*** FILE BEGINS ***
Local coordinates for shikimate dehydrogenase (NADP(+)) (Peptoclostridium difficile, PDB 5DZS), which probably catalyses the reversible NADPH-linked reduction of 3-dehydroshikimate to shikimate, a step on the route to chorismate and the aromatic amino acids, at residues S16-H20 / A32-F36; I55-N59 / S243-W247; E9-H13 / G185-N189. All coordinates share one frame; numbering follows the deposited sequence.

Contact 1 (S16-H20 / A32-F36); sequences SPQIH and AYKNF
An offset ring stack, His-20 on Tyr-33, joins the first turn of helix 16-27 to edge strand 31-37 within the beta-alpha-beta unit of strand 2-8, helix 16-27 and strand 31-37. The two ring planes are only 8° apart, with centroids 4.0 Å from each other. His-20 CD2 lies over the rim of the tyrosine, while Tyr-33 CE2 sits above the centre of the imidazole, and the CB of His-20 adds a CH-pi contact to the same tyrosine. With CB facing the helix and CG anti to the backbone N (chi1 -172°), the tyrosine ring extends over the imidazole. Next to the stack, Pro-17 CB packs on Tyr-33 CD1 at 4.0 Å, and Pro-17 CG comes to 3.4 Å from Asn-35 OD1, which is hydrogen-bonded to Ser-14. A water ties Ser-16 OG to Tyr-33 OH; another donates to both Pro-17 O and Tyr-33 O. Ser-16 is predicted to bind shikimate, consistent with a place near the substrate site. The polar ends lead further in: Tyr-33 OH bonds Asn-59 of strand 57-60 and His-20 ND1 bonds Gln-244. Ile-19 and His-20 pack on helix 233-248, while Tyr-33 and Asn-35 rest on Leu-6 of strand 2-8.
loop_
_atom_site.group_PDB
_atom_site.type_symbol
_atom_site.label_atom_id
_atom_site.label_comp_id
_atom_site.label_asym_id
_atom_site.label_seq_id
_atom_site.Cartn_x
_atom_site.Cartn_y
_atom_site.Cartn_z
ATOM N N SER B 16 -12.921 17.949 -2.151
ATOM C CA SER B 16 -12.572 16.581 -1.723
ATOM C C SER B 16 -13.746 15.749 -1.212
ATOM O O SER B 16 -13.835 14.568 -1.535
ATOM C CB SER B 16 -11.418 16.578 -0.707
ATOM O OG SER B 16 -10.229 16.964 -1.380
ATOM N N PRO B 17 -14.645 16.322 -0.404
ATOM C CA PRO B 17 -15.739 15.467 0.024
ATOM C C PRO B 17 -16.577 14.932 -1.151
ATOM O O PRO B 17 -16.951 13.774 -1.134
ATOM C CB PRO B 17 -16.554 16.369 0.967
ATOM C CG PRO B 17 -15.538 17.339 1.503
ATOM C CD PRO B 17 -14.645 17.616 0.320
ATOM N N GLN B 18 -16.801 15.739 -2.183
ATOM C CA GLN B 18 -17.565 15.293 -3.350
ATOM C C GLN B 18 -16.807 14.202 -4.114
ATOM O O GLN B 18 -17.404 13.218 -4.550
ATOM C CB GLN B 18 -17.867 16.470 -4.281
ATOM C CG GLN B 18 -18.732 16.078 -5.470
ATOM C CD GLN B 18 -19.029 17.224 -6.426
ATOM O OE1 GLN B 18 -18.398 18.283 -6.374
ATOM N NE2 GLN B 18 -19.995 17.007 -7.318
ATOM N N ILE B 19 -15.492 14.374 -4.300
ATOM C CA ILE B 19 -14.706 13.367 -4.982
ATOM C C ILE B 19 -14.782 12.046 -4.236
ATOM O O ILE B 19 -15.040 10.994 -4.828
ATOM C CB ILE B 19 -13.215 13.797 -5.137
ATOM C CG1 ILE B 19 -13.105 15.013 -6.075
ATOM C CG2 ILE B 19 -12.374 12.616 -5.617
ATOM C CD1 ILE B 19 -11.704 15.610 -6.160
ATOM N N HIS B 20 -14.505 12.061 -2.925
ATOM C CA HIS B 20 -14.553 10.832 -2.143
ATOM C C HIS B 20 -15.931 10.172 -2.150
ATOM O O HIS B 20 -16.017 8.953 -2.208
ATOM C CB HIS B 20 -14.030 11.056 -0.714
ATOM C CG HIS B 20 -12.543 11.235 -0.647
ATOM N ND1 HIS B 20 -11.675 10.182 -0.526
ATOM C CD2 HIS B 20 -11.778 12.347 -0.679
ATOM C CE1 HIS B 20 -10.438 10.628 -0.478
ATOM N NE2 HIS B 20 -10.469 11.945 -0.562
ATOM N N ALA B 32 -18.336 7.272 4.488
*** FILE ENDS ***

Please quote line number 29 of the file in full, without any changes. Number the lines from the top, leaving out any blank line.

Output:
ATOM C C GLN B 18 -16.807 14.202 -4.114